“Amid these displays of indulgence, I exhibited an ingratitude totally foreign from my character. I never read the books they furnished me with,—I neglected the flowers with which they filled my room,—and the superb organ they introduced into my apartment, I never touched, except to elicit some deep and melancholy chords from its keys. To those who urged me to employ my talents for painting and music, I still answered with the same apathetic monotony, “I am to be a monk.” “But, my brother, the love of flowers, of music, of all that can be consecrated to God, is also worthy of the attention of man—you abuse the indulgence of the Superior.” “Perhaps so.” “You must, in gratitude to God, thank him for these lovely works of his creation;’—the room was at this time filled with carnations and roses;—“you must also be grateful to him for the powers with which he has distinguished you in hymning his praises—your voice is the richest and most powerful in the church.” “I don’t doubt it.” “My brother, you answer at random.” “Just as I feel—but don’t heed that.” “Will you take a turn in the garden?” “If you please.” “Or will you seek a moment’s consolation from the Superior?” “If you please.” “But why do you speak with such apathy? are the odour of the flowers, and the consolations of your Superior, to be appreciated in the same breath?” “I believe so.” “Why?” “Because I am to be a monk.” “Nay, brother, will you never utter any thing but that phrase, which carries no meaning with it but that of stupefaction or delirium?” “Imagine me, then, stupefied, delirious—what you please—you know I must be a monk.” At these words, which I suppose I uttered in a tone unlike that of the usual chaunt of monastic conversation, another interposed, and asked what I was uttering in so loud a key? “I am only saying,” I replied, “that I must be a monk.” “Thank God it is no worse,” replied the querist, “your contumacy must long ago have wearied the Superior and the brethren—thank God it’s no worse.” At these words I felt my passions resuscitated,—I exclaimed, “Worse! what have I to dread?—am I not to be a monk?” From that evening, (I forget when it occurred), my liberty was abridged; I was no longer suffered to walk, to converse with the boarders or novices,—a separate table was spread for me in the refectory,—the seats near mine were left vacant at service,—yet still my cell was embellished with flowers and engravings, and exquisitely-wrought toys were left on my table. I did not perceive they were treating me as a lunatic, yet certainly my foolishly reiterated expressions might have justified them in doing so,—they had their own plans in concert with the Director,—my silence went for proof. The Director came often to visit me, and the hypocritical wretches would accompany him to my cell. I was generally (for want of other occupation) attending to my flowers, or gazing at the engravings,—and they would say, “You see he is as happy as he wishes to be—he wants for nothing—he is quite occupied in watching those roses.” “No, I am not occupied,” I returned, “it is occupation I want.” Then they shrugged their shoulders, exchanged mysterious looks with the Director, and I was glad when they were gone, without reflecting on the mischief their absence threatened me with. At this moment, consultation after consultation was held at the palace de Monšada, whether I could be induced to shew sufficient intellect to enable me to pronounce the vows. It seems the reverend fathers were as anxious as their old enemies the Moors, to convert an idiot into a saint. There was now a party combined against me, that it would have required more than the might of man to resist. All was uproar from the palace de Monšada to the convent, and back again. I was mad, contumacious, heretical, idiotical,—any thing—every thing—that could appease the jealous agony of my parents, the cupidity of the monks, or the ambition of the ex-Jesuits, who laughed at the terror of all the rest, and watched intently over their own interests. Whether I was mad or not, they cared very little; to enroll a son of the first house of Spain among their converts, or to imprison him as a madman, or to exorcise him as a demoniac, was all the same to them. There was a coup de theatre to be exhibited, and provided they played first parts, they cared little about the catastrophe. Luckily, during all this uproar of imposture, fear, falsehood, and misrepresentation, the Superior, remained steady. He let the tumult go on, to aggrandize his importance; but he was resolved all the time that I should have sanity enough to enable me to take the vows. I knew nothing of all this, but was astonished at being summoned to the parlour on the last eve of my noviciate. I had performed my religious exercises with regularity, had received no rebukes from the master of the novices, and was totally unprepared for the scene that awaited me. In the parlour were assembled my father, mother, the Director, and some other persons whom I did not recognize. I advanced with a calm look, and equal step. I believe I was as much in possession of my reason as any one present. The Superior, taking my arm, led me round the room, saying, “You see—” I interrupted him—“Sir, what is this intended for?” He answered only by putting his finger on his lips, and then desired me to exhibit my drawings. I brought them, and offered them on one knee, first to my mother, and then to my father. They were sketches of monasteries and prisons. My mother averted her eyes—and my father said, pushing them away, “I have no taste in those things.” “But you are fond of music doubtless,” said the Superior; “you must hear his performance.” There was a small organ in the room adjacent to the parlour; my mother was not admitted there, but my father followed to listen. Involuntarily I selected an air from the “Sacrifice of Jephtha.” My father was affected, and bid me cease. The Superior imagined this was not only a tribute to my talent, but an acknowledgement of the power of his party, and he applauded without measure or judgement. Till that moment, I had never conceived I could be the object of a party in the convent. The Superior was determined to make me a Jesuit, and therefore was pledged for my sanity. The monks wished for an exorcism, an auto de fe, or some such bagatelle, to diversify the dreariness of monasticism, and therefore were anxious I should be, or appear, deranged or possessed. Their pious wishes, however, failed. I had appeared when summoned, behaved with scrupulous correctness, and the next day was appointed for my taking the vows.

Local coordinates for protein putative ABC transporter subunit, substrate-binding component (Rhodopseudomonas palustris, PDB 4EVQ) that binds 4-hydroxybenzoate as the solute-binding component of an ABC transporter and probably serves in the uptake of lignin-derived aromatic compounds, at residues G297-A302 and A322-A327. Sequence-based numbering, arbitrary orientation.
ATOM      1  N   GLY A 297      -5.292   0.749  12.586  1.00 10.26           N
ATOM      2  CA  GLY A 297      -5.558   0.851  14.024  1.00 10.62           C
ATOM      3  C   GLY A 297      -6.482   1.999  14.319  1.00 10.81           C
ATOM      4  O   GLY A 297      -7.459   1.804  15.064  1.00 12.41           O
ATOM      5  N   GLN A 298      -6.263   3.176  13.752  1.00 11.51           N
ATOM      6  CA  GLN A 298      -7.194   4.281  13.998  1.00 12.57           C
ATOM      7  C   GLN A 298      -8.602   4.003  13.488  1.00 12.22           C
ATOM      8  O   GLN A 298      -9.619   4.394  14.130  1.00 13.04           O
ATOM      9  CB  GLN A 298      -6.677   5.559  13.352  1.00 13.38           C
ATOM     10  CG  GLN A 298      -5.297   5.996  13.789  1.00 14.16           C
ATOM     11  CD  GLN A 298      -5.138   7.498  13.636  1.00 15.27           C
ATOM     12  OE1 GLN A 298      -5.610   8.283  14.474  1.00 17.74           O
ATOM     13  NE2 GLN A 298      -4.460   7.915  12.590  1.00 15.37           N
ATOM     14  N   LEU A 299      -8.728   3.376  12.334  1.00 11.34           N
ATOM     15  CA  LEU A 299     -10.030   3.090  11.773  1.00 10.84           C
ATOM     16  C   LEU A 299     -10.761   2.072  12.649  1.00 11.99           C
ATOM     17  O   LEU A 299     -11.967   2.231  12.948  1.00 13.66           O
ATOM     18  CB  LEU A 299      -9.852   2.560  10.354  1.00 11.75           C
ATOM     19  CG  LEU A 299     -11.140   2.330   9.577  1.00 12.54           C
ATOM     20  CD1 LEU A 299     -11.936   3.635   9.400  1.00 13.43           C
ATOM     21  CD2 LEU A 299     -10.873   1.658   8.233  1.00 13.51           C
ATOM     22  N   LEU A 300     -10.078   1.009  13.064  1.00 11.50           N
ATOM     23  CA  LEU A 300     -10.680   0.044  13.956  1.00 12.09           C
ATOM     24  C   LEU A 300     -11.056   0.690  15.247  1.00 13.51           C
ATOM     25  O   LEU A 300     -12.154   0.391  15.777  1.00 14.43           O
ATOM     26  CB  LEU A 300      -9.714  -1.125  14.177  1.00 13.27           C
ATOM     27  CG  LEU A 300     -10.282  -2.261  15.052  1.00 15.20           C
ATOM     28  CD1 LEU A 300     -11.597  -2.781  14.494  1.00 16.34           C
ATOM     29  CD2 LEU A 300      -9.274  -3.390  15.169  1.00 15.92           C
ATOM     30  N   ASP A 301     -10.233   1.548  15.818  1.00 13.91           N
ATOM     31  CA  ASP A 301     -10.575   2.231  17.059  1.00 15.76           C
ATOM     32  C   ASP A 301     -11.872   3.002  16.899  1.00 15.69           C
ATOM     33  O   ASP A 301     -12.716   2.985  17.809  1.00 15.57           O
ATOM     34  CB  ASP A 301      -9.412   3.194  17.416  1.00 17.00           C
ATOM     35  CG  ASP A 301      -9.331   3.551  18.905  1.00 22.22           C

“That next day—Oh! that I could describe it!—but it is impossible—the profound stupefaction in which I was plunged prevented my noticing things which would have inspired the most uninterested spectator. I was so absorbed, that though I remember facts, I cannot paint the slightest trace of the feelings which they excited. During the night I slept profoundly, till I was awoke by a knock at my door.—“My dear child, how are you employed?” I knew the voice of the Superior, and I replied, “My father, I was sleeping.” “And I was macerating myself at the foot of the altar for you, my child,—the scourge is red with my blood.” I returned no answer, for I felt the maceration was better merited by the betrayer than the betrayed. Yet I was mistaken; for in fact, the Superior felt some compunction, and had undergone this penance on account of my repugnance and alienation of mind, more than for his own offences. But Oh! how false is a treaty made with God, which we ratify with our own blood, when he has declared there is but one sacrifice he will accept, even that of the Lamb slain from the foundation of the world! Twice in the night, I was thus disturbed, and twice answered in the same language. The Superior, I make no doubt, was sincere. He thought he was doing all for God, and his bleeding shoulders testified his zeal. But I was in such a state of mental ossification, that I neither felt, heard, or understood; and when he knocked a second and third time at the door of my cell to announce the severity of his macerations, and the efficacy of his intercessions with God, I answered, “Are not criminals allowed to sleep the night before their execution?” At hearing these words, which must have made him shudder, the Superior fell prostrate before the door of my cell, and I turned to sleep again. But I could hear the voices of the monks as they raised the Superior, and bore him to his cell. They said, “He is incorrigible—you humiliate yourself in vain—when he is ours, you shall see him a different being—he shall then prostrate himself before you.” I heard this, and slept on. The morning came—I knew what it would bring—I dramatized the whole scene in my own mind. I imagined I witnessed the tears of my parents, the sympathy of the congregation. I thought I saw the hands of the priests tremble as they tossed the incense, and even the acolytes shiver as they held their robes. Suddenly my mind changed: I felt—what was it I felt?—a union of malignity, despair, and power, the most formidable. Lightning seemed flashing from my eyes as I reflected,—I might make the sacrificers and the sacrificed change places in one moment,—I might blast my mother as she stood, by a word,—I might break my father’s heart, by a single sentence,—I might scatter more desolation around me, than it was apparently possible for human vice, human power, or human malignity, more potent than both, to cause to its most abject victim.—Yes!—on that morning I felt within myself the struggles of nature, feeling, compunction, pride, malevolence, and despair.—The former I had brought with me, the latter had been all acquired in the convent. I said to those who attended me that morning, “You are arraying me for a victim, but I can turn the executioners into the victims if I please’—and I laughed. The laugh terrified those who were about me—they retreated—they represented my state to the Superior. He came to my apartment. The whole convent was by this time alarmed—their credit was at stake—the preparations had all been made—the whole world was determined I was to be a monk, mad or not.